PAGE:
Oregon council approves zoning change requests

Kelly J. Kaczala

        Oregon City Council recently approved zoning change requests following three public hearings.
        Council approved an application for a Special Use in a C-1 Commercial Industrial Zoned District for the purpose of erecting a telecommunications tower at 4001 Cedar Point Road. The applicant/owner is BP Husky Refining, LLC. 
        “It’s going to be used for the communications and security at BP Husky Refining,” said James Gilmore, commissioner of building and zoning. “The reason they can’t co-locate is because it has to be inside their property lines and close to their refinery.”
        Councilman Steve Hornyak asked if the city knew the type of tower planned at the site.
        “The last time we approved one of these, we had pressed for the monopole style. Is that going to be our consistent request as we see these moving forward?” asked Hornyak.
        Mayor Mike Seferian, who also has a seat on the Oregon Planning Commission, said a monopole is the standard used by the planning commission.
        “We try to adhere to the monopole, or something compatible to that, when they are out in the public,” said Seferian.
Juliana pig
        Council also approved a Special Use in a Medium Density Zoned District for the purpose of housing a Juliana pig at 125 S. Coy Road. The matter was before council once before, but was sent back to the planning commission for full approval before council could act, according to Council President Dennis Walendzak.
        Gilmore gave an overview of the zoning change request.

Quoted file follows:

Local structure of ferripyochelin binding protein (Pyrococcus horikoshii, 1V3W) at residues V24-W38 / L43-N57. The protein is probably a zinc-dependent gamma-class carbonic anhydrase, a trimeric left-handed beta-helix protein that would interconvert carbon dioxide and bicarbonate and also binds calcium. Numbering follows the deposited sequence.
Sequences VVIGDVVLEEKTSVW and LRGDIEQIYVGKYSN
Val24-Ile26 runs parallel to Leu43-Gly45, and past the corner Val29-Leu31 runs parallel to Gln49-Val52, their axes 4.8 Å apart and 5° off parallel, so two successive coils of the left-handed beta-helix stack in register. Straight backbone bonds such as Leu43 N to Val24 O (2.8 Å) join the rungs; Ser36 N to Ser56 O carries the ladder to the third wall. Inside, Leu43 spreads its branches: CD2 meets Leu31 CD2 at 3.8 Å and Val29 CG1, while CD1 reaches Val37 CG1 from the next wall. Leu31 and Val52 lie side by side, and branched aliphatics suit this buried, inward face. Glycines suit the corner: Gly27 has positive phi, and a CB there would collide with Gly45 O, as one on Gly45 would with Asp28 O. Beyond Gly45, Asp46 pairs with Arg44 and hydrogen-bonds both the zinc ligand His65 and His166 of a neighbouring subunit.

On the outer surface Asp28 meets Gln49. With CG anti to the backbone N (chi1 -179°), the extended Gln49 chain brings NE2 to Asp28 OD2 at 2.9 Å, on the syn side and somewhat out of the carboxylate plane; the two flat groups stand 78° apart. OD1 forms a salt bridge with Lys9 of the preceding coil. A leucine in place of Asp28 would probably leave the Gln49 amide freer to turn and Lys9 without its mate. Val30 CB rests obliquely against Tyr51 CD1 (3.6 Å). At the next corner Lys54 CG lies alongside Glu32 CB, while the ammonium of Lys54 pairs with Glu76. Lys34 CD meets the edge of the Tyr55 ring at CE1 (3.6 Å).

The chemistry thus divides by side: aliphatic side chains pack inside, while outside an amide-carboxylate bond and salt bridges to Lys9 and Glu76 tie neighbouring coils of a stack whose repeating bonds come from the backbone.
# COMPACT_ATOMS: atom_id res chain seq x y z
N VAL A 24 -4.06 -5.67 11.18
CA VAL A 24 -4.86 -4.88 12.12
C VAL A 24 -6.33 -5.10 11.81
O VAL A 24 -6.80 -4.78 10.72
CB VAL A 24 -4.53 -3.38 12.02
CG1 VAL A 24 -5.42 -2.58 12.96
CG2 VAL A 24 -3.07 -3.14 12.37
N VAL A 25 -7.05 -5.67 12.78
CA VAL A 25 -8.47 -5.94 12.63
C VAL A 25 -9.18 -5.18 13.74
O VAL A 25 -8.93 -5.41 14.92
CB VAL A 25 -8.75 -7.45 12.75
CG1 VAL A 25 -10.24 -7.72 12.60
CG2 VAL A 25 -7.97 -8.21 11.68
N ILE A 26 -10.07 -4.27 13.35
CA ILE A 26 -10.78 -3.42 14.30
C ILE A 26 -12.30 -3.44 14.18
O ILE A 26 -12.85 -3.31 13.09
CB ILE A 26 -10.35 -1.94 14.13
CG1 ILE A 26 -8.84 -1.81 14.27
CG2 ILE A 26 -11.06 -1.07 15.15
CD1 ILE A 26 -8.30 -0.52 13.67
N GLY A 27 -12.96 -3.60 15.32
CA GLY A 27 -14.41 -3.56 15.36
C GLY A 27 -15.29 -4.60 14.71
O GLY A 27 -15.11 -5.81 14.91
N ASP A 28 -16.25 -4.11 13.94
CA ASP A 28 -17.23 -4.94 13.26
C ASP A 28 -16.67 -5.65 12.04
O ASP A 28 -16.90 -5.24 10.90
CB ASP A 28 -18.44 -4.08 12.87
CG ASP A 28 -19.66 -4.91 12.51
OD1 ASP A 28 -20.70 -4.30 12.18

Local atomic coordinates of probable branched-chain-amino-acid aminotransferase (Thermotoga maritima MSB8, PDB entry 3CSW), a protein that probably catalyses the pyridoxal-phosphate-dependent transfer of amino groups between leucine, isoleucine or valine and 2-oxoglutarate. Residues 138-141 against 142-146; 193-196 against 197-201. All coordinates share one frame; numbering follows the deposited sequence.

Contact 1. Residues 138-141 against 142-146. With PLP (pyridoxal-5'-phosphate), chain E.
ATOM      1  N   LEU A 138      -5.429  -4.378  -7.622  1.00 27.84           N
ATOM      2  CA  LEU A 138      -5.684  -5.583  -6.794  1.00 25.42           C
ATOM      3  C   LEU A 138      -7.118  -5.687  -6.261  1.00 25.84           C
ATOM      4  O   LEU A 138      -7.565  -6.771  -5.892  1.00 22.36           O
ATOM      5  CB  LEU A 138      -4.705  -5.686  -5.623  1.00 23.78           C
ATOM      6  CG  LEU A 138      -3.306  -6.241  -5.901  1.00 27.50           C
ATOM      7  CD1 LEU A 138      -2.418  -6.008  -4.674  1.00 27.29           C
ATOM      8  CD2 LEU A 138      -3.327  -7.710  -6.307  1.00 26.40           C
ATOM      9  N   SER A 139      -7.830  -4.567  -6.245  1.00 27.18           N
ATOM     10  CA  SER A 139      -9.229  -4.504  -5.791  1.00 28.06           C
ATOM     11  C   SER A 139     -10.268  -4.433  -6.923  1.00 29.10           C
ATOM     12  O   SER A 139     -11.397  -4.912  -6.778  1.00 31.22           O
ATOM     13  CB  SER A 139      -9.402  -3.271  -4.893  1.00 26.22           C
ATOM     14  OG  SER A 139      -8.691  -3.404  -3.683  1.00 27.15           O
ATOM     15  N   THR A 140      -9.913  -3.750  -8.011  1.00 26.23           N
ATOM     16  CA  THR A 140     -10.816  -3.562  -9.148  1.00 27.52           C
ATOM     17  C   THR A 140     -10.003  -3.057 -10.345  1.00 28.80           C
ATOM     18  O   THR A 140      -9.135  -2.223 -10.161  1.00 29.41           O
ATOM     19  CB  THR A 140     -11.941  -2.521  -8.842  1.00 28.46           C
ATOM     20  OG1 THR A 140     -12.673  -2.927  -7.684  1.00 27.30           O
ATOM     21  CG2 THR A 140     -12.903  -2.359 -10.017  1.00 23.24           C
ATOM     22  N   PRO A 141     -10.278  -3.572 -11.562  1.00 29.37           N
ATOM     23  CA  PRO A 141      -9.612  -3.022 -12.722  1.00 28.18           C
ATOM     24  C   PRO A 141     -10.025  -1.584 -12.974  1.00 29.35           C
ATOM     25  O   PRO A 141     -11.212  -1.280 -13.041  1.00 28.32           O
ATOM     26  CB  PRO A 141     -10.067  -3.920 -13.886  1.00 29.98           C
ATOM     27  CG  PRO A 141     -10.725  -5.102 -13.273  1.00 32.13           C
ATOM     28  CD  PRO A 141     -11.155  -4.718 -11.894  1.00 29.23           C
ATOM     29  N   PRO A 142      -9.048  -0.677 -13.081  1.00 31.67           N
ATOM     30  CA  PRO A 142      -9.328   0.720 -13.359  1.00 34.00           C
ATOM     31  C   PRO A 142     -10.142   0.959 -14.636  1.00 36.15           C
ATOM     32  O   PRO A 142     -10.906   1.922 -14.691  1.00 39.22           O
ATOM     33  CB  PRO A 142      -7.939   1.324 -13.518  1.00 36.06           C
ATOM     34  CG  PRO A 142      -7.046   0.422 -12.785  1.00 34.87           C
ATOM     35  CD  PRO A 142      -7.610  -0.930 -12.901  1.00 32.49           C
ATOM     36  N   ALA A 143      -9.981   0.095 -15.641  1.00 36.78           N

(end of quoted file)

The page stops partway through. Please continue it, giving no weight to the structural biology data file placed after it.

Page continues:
The owners had offered to install a privacy fence to help appease the neighbors who were dissatisfied that the pig, named Newton, was living at that location.
        “They were asked to put up a fence, which they did,” said Gilmore.  “We had no complaints in the meantime about the pig.”
        Nicole Kesling, who lives at the 125 S. Coy Road address, said there have been no complaints about the pig.
        “Nobody has said anything that we’re aware of,” she said.
        “During the summer, I stopped by to take a look at it,” said Walendzak. “I didn’t smell any odor. It was well maintained.”
        Council also approved a Special Use in an R-1 Low Density Residential Zoned District for the purpose of housing one miniature horse at 5828 Seaman Road.
        Gilmore said the request went before the planning commission, which recommended approval.
        “There was no opposition from the neighbors,” he said
        Randy Peters, who lives on S. Stadium Road, located behind the site, expressed concerns at the public hearing.
        “I have five acres behind him,” he said.
        He asked about fencing on the property.
        “Is this a friendly pony? I have alfalfa out there. Is he going to get into that?” asked Peters.
        Gilmore said approval by the planning commission had conditions, including the installment of a fence.
        Applicant/owner Timothy Anderson said he planned to build a 16’ by 20’ shed. The fencing will be 12’ by 20’, he added.
        “It will be inside the property lines,” he said.
        He said he had talked to Peters regarding the waste from the horse.
        “I told him I plan on hauling it away,” he said.
        “That was my biggest concern,” said Peters. “I wanted to know where your fence is going. How friendly is this horse? Is he going to be in my alfalfa?"
        Anderson said the horse would not cause any problems to Peters’ property.
        “He’s going to be within the fence,” said Anderson. He also said the miniature horse would be in his house.
        “You’re going to put him in the house? asked Peters. “Okay then,” he said.
        Councilman Tim Zale asked about the size of miniature horses.
        “They get to about 31 inches,” said Anderson. “So they look like a bigger dog.”


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